If all the previously set optimistic locks still exist, the depicted embodiment of the method 300 proceeds to step 508. At step 508, the execution controller 108 determines if the service invoked at step 404 involves saving data. If it does, the depicted embodiment of the method 300 proceeds to step 510. At step 510, the method 300 promotes the optimistic generic locks associated with the data to be saved to exclusive generic locks. This will also cancel any other optimistic generic locks associated with the specific data that may have been set by other users, such as by other users also using the first application 104. The depicted embodiment of the method 300 proceeds to step 408 after steps 510, and also upon a negative determination at step 508. At step 408, the execution controller 108 requests the service from the second application 112 which was invoked by the first application 104 at step 404. The depicted embodiment of the method 300 proceeds to step 308 after step 408. At step 308, the execution controller 108 sets any new generic locks that were obtained by the data lock log (at step 306, depicted in FIG. 3, for example). Step 308 of the method 300 optionally also comprises merging any new generic locks set at the step with any other generic locks previously set by the method 300 and associated with, for example, the ongoing process involving the first user and the first application 104.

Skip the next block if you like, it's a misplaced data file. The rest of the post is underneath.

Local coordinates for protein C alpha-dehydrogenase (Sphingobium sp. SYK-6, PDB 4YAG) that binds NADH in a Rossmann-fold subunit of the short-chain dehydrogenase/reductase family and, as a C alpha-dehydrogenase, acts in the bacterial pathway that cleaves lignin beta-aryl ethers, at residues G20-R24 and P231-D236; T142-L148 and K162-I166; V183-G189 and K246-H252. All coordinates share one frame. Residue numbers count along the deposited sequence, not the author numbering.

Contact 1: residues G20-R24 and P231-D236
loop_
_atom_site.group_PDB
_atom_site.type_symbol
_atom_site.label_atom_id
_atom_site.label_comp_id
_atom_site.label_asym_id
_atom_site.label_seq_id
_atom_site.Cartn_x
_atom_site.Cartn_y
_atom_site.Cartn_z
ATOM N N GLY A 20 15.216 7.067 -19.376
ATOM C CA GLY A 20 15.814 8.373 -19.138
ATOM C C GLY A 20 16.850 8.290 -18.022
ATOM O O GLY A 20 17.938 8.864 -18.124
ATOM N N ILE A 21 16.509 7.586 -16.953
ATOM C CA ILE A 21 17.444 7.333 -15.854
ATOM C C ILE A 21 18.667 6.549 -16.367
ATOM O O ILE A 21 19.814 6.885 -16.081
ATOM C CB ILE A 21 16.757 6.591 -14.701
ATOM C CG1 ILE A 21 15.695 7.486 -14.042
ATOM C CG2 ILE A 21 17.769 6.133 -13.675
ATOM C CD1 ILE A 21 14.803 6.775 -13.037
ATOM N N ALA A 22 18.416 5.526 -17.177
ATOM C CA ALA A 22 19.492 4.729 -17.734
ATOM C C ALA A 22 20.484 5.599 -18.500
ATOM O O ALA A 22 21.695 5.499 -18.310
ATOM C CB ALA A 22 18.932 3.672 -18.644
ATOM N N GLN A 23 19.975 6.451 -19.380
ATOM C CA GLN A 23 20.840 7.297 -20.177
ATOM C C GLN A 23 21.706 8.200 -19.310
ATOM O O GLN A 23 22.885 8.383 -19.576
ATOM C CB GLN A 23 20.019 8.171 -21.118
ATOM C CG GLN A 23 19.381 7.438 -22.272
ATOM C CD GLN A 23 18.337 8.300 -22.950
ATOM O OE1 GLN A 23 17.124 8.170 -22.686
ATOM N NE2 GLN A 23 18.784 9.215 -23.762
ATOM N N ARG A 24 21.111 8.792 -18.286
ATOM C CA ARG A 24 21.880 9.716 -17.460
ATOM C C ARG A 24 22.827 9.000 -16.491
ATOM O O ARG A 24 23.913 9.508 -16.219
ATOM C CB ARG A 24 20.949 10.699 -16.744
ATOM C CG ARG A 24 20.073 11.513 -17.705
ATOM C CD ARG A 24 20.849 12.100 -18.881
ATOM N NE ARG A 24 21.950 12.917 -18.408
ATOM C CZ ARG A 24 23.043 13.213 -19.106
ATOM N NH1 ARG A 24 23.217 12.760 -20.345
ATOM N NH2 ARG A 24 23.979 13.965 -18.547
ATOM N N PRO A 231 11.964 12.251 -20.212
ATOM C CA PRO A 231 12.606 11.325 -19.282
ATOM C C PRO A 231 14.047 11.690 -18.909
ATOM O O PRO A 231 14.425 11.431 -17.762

In one embodiment, the method 300 accommodates the possibility that not all users may be using the first application 104 to access the services of the second application 112. For example, there may be a second user who directly initiates an instance of the second application 112 without using the first application 104 and the execution controller 108. In such a scenario, the second user may undesirably bypass the generic locking behavior provided by the method 300. For example, in one embodiment, it is the execution controller 108 which attempts to set a generic lock at step 308, and if such an attempt is denied because another user already has some type of exclusive lock on the data involved, the execution controller 108 will alert the first user. However, if a second user directly accesses the second application 112, the execution controller 108 will not provide the generic locking behavior for the second user, and will thus also not be able to deny the first user a generic lock if the second user has set an exclusive lock on to the data by directly accessing the second application 112. To accommodate this scenario, one embodiment of the method 300 provides a checksum functionality to attempt to determine if data has been modified by bypassing the generic locking behavior.